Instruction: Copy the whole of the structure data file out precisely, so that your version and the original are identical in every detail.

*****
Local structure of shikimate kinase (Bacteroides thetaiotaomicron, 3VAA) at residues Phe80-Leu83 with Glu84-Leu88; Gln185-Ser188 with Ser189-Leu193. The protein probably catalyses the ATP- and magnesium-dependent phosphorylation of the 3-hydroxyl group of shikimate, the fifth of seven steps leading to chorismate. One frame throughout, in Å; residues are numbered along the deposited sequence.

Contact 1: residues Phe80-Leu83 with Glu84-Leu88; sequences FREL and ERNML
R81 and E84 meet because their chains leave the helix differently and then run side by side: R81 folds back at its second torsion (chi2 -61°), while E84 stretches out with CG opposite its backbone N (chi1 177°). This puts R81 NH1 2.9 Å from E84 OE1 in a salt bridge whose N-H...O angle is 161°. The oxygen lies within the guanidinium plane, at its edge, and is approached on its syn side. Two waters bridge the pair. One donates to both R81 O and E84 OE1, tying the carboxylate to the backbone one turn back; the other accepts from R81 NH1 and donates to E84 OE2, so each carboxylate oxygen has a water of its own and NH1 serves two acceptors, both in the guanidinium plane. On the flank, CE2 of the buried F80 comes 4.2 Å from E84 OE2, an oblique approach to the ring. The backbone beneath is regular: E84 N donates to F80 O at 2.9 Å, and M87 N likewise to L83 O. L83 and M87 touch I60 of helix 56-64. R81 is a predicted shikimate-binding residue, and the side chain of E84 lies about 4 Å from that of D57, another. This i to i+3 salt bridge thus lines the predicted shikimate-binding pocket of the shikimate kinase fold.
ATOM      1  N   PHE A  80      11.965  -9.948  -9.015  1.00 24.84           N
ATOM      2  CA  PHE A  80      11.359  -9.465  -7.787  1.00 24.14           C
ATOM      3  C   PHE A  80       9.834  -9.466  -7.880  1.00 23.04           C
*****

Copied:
Local structure of shikimate kinase (Bacteroides thetaiotaomicron, 3VAA) at residues Phe80-Leu83 with Glu84-Leu88; Gln185-Ser188 with Ser189-Leu193. The protein probably catalyses the ATP- and magnesium-dependent phosphorylation of the 3-hydroxyl group of shikimate, the fifth of seven steps leading to chorismate. One frame throughout, in Å; residues are numbered along the deposited sequence.

Contact 1: residues Phe80-Leu83 with Glu84-Leu88; sequences FREL and ERNML
R81 and E84 meet because their chains leave the helix differently and then run side by side: R81 folds back at its second torsion (chi2 -61°), while E84 stretches out with CG opposite its backbone N (chi1 177°). This puts R81 NH1 2.9 Å from E84 OE1 in a salt bridge whose N-H...O angle is 161°. The oxygen lies within the guanidinium plane, at its edge, and is approached on its syn side. Two waters bridge the pair. One donates to both R81 O and E84 OE1, tying the carboxylate to the backbone one turn back; the other accepts from R81 NH1 and donates to E84 OE2, so each carboxylate oxygen has a water of its own and NH1 serves two acceptors, both in the guanidinium plane. On the flank, CE2 of the buried F80 comes 4.2 Å from E84 OE2, an oblique approach to the ring. The backbone beneath is regular: E84 N donates to F80 O at 2.9 Å, and M87 N likewise to L83 O. L83 and M87 touch I60 of helix 56-64. R81 is a predicted shikimate-binding residue, and the side chain of E84 lies about 4 Å from that of D57, another. This i to i+3 salt bridge thus lines the predicted shikimate-binding pocket of the shikimate kinase fold.
ATOM      1  N   PHE A  80      11.965  -9.948  -9.015  1.00 24.84           N
ATOM      2  CA  PHE A  80      11.359  -9.465  -7.787  1.00 24.14           C
ATOM      3  C   PHE A  80       9.834  -9.466  -7.880  1.00 23.04           C